25-year-old Brandy Rayana Norwood has come some distance since her days better known as Moesha. While her acting talent may be confirmed by the dire quality of spin-off The Parkers, television’s loss has been softened by her ascension in the music world.
It’s been over a year since Never Say Never slipped unnoticed into the public domain, but with Afrodisiac an opportunity has been given to Brandy to make her mark – or fade into insignificance. Opening with Who I Am, a familiar tale of strength through adversity, very much in the Christina Aguilera Fighter mode (minus the trailer park ‘dirrtyness’) there is a strong sense of a female with power evoked.
Afrodisiac’s strong racial connotations in the title shouldn’t be mistaken as anything other than a cry for acceptance as a sex symbol in the Beyonce mould. The pictures in the album’s sleeve add credence to this plea, but gracefully there’s a lot more substance to this through the beautifully sung and equally brilliantly produced song. Thankfully there’s no hint of ‘independent women’ in the song as Brandy takes a rare honest stance: “I admit that I’m a prisoner of your sex appeal”.
As if to take a step back and accept that as an individual Brandy cannot hold her own, Who Is She 2 U overly relies on Timbaland‘s production. Eerily it seems that Timbaland has found someone to fill the void left by Aaliyah. Furthermore Kanye West‘s contribution on the very average Talk About Our Love can be seen in the same way as Ja Rule‘s work with Ashanti .
I Tried rekindles the flailing interest in Afrodisiac, although Timbaland’s trademark production is instantly recognisable Brandy comes into her own with her own distinct vocals. The beat of Focus is again Timbaland through and through, with its heavy bass. However. once more it is the vocals that take centre stage.
Sadiddy is a more powerful song, and the switch to vocal rather than beat heavy emphasis in the production is probably why it is arguably Afrodisiac’s standout track. Add to that the fact Brandy is making up her own words and it is almost creative genius. Then again, it won’t have been too long since you last got tongue-tied and invented a new saying.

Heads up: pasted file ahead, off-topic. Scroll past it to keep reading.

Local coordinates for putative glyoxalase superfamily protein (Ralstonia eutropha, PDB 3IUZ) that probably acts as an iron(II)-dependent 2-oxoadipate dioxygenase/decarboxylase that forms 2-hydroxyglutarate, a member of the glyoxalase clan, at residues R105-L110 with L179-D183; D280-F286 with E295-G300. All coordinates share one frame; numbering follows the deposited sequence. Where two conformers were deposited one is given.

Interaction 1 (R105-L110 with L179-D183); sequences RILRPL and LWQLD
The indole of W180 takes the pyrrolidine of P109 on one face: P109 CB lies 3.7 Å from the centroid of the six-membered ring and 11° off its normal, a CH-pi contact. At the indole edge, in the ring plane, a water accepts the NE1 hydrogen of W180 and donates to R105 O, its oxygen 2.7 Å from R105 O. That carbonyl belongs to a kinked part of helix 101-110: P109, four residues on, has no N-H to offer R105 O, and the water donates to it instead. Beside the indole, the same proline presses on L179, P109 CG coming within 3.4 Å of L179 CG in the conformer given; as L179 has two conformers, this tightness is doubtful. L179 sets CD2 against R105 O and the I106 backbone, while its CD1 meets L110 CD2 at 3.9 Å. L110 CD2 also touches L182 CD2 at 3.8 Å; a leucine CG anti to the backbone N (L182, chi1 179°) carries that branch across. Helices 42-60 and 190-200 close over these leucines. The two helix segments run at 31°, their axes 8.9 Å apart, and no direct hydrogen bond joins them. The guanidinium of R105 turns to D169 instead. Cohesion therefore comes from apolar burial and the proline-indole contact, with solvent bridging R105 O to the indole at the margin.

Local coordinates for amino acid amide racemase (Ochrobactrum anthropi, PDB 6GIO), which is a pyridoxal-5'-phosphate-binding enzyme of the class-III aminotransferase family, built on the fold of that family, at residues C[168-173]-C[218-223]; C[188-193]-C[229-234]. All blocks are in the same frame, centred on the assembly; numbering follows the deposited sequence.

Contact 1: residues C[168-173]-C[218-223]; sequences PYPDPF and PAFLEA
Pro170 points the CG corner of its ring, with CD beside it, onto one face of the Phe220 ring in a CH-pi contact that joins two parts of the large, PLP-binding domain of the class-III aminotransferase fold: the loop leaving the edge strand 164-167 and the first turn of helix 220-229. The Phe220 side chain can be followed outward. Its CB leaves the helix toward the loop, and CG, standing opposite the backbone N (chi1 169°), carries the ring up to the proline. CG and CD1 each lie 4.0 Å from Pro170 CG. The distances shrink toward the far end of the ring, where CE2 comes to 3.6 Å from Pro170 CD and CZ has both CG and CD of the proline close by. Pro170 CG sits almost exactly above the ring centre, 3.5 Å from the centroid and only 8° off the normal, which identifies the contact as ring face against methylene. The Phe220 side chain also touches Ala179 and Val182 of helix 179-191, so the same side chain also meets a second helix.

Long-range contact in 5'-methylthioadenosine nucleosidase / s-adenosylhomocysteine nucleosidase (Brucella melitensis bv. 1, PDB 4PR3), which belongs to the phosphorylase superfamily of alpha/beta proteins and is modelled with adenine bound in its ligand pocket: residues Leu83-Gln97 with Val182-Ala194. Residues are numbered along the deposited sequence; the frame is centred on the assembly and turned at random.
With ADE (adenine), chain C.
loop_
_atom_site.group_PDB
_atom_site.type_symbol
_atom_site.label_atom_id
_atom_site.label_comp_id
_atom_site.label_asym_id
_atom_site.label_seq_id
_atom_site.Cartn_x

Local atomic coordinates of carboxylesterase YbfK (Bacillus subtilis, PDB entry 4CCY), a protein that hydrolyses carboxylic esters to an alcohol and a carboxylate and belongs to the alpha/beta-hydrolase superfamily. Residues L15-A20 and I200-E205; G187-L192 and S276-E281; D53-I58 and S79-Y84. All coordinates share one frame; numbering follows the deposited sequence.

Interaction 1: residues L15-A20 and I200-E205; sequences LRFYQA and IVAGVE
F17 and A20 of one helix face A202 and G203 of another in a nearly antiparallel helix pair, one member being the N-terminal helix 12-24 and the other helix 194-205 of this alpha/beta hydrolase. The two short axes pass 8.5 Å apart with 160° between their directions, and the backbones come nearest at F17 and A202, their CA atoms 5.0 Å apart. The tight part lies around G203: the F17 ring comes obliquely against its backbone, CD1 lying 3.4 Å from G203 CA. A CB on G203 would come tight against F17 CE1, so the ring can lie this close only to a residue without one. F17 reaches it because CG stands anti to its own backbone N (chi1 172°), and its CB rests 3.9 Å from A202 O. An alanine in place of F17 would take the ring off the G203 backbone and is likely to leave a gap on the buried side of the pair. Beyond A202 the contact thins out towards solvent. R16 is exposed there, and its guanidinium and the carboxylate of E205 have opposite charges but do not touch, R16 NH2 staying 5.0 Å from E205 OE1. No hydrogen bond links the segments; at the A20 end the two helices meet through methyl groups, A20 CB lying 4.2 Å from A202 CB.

Maybe it’s the impact of television or the demands of the British education system that have destroyed my attention span but I find it very difficult to actually listen to the second half of the album. Or then again, that could be because it’s not particularly interesting.
Before getting too disheartened, Timbaland returns in superhero outfit to rescue Afrodisiac on Come As You Are. While all the vocals are blurring into one song Lil’ John And The Eastsidaz style, the beat is enough to stop me going to, well, do something else.
In a final attempt to salvage the latter part of Afrodisiac Brandy turns to unexpected R’n'B beat producers in the form of – wait for it, drum roll please…Coldplay . As odd as that seems, the soothing piano beat from Clocks is lullaby-esque alongside Brandy’s vocals.
For an album that offered so much promise in the opening songs, Afrodisiac wanes away rather disappointingly. That’s not to say it isn’t a ‘nice’ album and that it doesn’t deserve to be purchased. It’s just a little bit dull and in some places slightly repetitive. On balance, the positives on Afrodisiac only just outweigh the negatives.